A Rich Existence

“On average, someone with your condition has about two years to live.” That’s what my new oncologist told me when I met with him for our second session this week. That’s not all he had to say. He began with the words, “Given all the extraordinary complications you’ve endured with this cancer . . . ,” and I thought sure he was going to conclude by saying “your body by now has become so compromised that there’s not much hope left.” But no, he finished his sentence this way: “it’s amazing that you’re still vigorous, strong and vital. That says a lot about your capacity to stand up to this illness and to thrive.” He assured me that he  planned to treat the disease aggressively. He spoke of adding new drugs to my present chemotherapy regime, told me he’d start genetic testing, said he would get me into an immunotherapy trial and promised that he would add other modalities as the need might arise.

It was a lot to take in. I didn’t have time to feel sad that my prospects might be so limited; that would come later, I thought. Instead, I focused on what I’ll be facing right away: chemotherapy infusions coming in two week intervals — a sine-wave of six days feeling sick followed by eight days feeling better — all for the foreseeable future.

He reminded me that there was some very good news to celebrate. It seems I’ve “stabilized.” The most recent imaging revealed that the cancer has not spread beyond the colon and the liver. Things could be much worse. The liver surgeon whom I’d seen earlier in the day, reinforced our expectations that surgery was not an option for me because of too many lesions on both organ lobes plus the fact that one nefarious nodule has dangerously wrapped itself around a cluster of blood vessels and bile ducts.

So, where does all this leave me? A little bewildered that things should be so dire, and yet more than a little encouraged that there is still much to fight and live and hope for. I certainly understand the reality of my situation: this is a serious condition that I’m battling, and, barring some uncommon turnaround, I know this cancer will ultimately cause my death. 

But when? Not soon, if I have anything to do with it — and I do! I’m putting myself on the five- to ten-year plan and am committed to doing everything I can to make that happen. Why? Because I love life, this life, too much to do otherwise just now. Mine is a rich existence, full of creativity, beauty and love. I’m grateful for all I’ve had up ‘til now, and for however much more I’ll have of life in the months and years ahead. Yes, I’ll be grateful for death as well, when it comes: I know that, too, is ultimately all about rich living.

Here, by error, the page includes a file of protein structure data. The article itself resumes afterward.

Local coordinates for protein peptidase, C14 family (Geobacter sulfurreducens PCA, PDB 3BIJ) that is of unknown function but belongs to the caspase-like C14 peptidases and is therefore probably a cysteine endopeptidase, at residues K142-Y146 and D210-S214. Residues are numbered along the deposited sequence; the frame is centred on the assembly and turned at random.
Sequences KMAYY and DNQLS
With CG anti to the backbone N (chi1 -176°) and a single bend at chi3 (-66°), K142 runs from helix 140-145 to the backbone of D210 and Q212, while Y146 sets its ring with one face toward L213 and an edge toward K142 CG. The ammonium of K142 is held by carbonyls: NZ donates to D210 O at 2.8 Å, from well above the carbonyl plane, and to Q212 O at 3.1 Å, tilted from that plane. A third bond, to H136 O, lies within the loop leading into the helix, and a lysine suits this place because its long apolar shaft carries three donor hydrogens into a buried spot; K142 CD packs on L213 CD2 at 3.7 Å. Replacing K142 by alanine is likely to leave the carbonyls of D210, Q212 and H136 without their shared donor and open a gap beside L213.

But just now it seems right to stand and fight this internal assault on my bodily integrity and personal well-being. That’s what I’ll do, and, along the way, I’ll cherish the days and months and years in which I’m given to do it.

6 Thoughts on “A Rich Existence

  1. Julie P. Nicholson on December 10, 2018 at 9:23 am said:

    What a role model you are, Edward! You carry the cancer banner high aloft for all of us when you write the way you do! What strength, What courage! What determination, It starts with the picture by your chemotherapy set-up — an eloquent portrait of your foe — but also a tribute to the knowledge of your doctors! /Above all, I see your cure in your own words, and I quote: I love life, this life, too much to do otherwise just now. Mine is a rich existence, full of creativity, beauty and love. I’m grateful for all I’ve had up ‘til now, and for however much more I’ll have of life in the months and years ahead.” You truly inspire me Edward. , Thank you!

  2. Charles Edward Mann on December 10, 2018 at 10:14 am said:

    I’ve enjoyed your writing since I was first introduced to it by my wife’s cousin, and hope I can display at least half the resolve you do when my time comes.

  3. Philip M. Howe on December 10, 2018 at 12:52 pm said:

    “I love life, this life..” That is a simple and profound Christmas gift and message. Thank you, Ed, and Merry Christmas.

  4. Dear Ed,

    Your message drives home the point for me that for all of us, “Our days are numbered.”
    In a sense, we are all living on “borrowed time.” As such, you inspire me (and many others)
    with your “Good News” about embracing the Present, Relishing the Past, and Looking Forward
    to the Future (no matter how time limited it may be).

    You are growing in Wisdom (appropriate for your life stage). And, I, for one, appreciate your
    sharing your Wisdom with me.

    As you know, my very best wishes are with you and your Loving Spouse.


    Jack McGovern, Class of 1967, College of the Holy Cross, Worcester, MA

  5. Gertrud Champe on December 10, 2018 at 7:50 pm said:

    Dear Edward,
    Your merry-go-round of infusion bags tells volumes about the sense of humor that loves life. Can’t verbalize it yet, but I’m thinking about it as I join my prayers to yours. Please keep writing and roaring! With affection, Gertrud

  6. Anne Stribling on December 11, 2018 at 8:05 am said:

    Dear Ed,

    John and I await your posts with anticipation and fear after we have prayed for you each day during our blessing. This one was particularly uplifting and hopeful. May you spend this season of Advent in peace and with hope. Love to you and Elizabeth.

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